Love Island's Chris Hughes and his brother are set for their own BBC documentary.
The pair will explore the topic of male fertility for BBC Three.
It all follows Chris appearing on live television to have a testicular examination which made a huge impact. Facebook views of the clip total over thirty-five million and continue to rise.
Chris, who rose to fame on Love Island, was aiming to raise awareness for testicular cancer and encourage men to check themselves. What he didn’t expect was the effect it would have closer to home.
Chris’s older brother Ben checked himself for the first time, found a lump and was diagnosed with testicular cancer.
Prior to an operation to have his testicle removed, Ben went to freeze his sperm for potential use after the operation. It was during this process that he discovered his sample didn’t contain any sperm at all.
A synopsis of the upcoming documentary explains: "Ben’s cancer diagnosis has brought the fertility issue into focus for both brothers. Chris previously had a health scare due to a problem with his testicles and has subsequently undergone several operations. His last sperm test was six years ago and he is long overdue another test.
"It’s not just the Hughes brothers who are struggling with fertility issues. Studies show the sperm count of western men has more than halved in the past 40 years and is currently falling by an average of 1.4% a year. There is no definitive understanding of the reason why.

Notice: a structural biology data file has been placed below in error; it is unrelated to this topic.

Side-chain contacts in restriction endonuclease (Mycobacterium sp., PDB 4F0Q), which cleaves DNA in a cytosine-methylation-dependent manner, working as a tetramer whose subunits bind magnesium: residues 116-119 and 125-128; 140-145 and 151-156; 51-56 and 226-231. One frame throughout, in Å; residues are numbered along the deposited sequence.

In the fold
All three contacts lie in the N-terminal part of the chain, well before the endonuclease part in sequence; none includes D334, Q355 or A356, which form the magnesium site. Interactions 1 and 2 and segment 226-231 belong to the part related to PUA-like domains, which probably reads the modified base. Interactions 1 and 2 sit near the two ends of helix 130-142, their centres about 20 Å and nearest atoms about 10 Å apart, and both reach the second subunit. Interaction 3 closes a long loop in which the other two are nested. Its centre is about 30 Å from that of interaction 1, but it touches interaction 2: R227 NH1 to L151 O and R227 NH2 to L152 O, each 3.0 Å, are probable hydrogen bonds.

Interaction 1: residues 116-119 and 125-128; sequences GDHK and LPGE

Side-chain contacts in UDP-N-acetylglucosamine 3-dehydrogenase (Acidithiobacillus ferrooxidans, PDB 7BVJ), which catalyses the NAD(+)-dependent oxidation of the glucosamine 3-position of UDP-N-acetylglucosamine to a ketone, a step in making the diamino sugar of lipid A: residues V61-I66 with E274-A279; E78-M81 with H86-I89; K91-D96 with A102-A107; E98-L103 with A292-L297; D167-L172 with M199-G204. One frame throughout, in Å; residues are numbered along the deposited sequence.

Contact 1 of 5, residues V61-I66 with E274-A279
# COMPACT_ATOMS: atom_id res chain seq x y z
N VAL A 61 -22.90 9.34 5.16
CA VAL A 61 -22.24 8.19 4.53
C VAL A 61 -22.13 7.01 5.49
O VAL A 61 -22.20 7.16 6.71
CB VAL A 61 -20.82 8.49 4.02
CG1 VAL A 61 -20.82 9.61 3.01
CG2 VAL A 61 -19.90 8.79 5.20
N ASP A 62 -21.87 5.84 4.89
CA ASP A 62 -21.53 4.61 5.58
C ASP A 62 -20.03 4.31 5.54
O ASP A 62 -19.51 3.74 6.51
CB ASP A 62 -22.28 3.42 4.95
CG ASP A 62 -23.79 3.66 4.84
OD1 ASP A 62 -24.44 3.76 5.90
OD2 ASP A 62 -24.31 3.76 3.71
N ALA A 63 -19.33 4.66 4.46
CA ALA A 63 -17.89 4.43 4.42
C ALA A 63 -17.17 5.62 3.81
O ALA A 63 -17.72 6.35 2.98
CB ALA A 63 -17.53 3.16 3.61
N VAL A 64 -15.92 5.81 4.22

"Ben’s scare combined with the fact that both brothers are in new relationships has inspired the boys to tackle the issue head on."
Alongside Chris and Ben, the film features both brothers’ partners, including Chris’s girlfriend Jesy Nelson, whose recently appearing in her own BBC documentary, Odd One Out.
Chris said: “What started as an attempt to shed light on an issue that affects so many men turned into an incredibly personal journey for me and my family and has brought me even closer to my brother, Ben.
"I also learned things about male fertility that really surprised me, so hopefully people will find the documentary educational. Fertility is often a subject that guys don’t consider until it might be too late, so I’m hoping this documentary will raise awareness and help men who might be struggling with these issues.”
Me, My Brother And Our Balls is a 40-minute show which will air online via BBC Three.